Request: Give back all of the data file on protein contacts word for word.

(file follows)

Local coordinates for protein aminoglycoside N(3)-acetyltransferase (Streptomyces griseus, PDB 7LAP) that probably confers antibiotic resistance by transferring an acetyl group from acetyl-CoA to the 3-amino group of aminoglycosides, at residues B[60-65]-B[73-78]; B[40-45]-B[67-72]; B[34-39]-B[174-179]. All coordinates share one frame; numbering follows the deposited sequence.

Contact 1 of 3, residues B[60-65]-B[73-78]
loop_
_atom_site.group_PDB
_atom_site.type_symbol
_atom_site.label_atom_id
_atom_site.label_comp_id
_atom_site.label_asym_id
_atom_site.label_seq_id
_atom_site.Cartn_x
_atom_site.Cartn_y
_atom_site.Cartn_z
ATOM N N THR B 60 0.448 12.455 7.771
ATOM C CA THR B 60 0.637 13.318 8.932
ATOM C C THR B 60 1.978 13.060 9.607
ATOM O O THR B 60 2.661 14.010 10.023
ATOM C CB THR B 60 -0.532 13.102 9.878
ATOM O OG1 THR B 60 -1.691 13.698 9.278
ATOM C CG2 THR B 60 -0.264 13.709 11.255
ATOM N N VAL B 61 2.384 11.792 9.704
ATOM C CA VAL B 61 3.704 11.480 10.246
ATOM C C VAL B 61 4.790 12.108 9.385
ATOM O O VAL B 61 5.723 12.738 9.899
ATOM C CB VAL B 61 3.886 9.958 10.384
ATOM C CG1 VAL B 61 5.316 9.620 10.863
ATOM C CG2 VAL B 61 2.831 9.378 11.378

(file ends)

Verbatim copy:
Local coordinates for protein aminoglycoside N(3)-acetyltransferase (Streptomyces griseus, PDB 7LAP) that probably confers antibiotic resistance by transferring an acetyl group from acetyl-CoA to the 3-amino group of aminoglycosides, at residues B[60-65]-B[73-78]; B[40-45]-B[67-72]; B[34-39]-B[174-179]. All coordinates share one frame; numbering follows the deposited sequence.

Contact 1 of 3, residues B[60-65]-B[73-78]
loop_
_atom_site.group_PDB
_atom_site.type_symbol
_atom_site.label_atom_id
_atom_site.label_comp_id
_atom_site.label_asym_id
_atom_site.label_seq_id
_atom_site.Cartn_x
_atom_site.Cartn_y
_atom_site.Cartn_z
ATOM N N THR B 60 0.448 12.455 7.771
ATOM C CA THR B 60 0.637 13.318 8.932
ATOM C C THR B 60 1.978 13.060 9.607
ATOM O O THR B 60 2.661 14.010 10.023
ATOM C CB THR B 60 -0.532 13.102 9.878
ATOM O OG1 THR B 60 -1.691 13.698 9.278
ATOM C CG2 THR B 60 -0.264 13.709 11.255
ATOM N N VAL B 61 2.384 11.792 9.704
ATOM C CA VAL B 61 3.704 11.480 10.246
ATOM C C VAL B 61 4.790 12.108 9.385
ATOM O O VAL B 61 5.723 12.738 9.899
ATOM C CB VAL B 61 3.886 9.958 10.384
ATOM C CG1 VAL B 61 5.316 9.620 10.863
ATOM C CG2 VAL B 61 2.831 9.378 11.378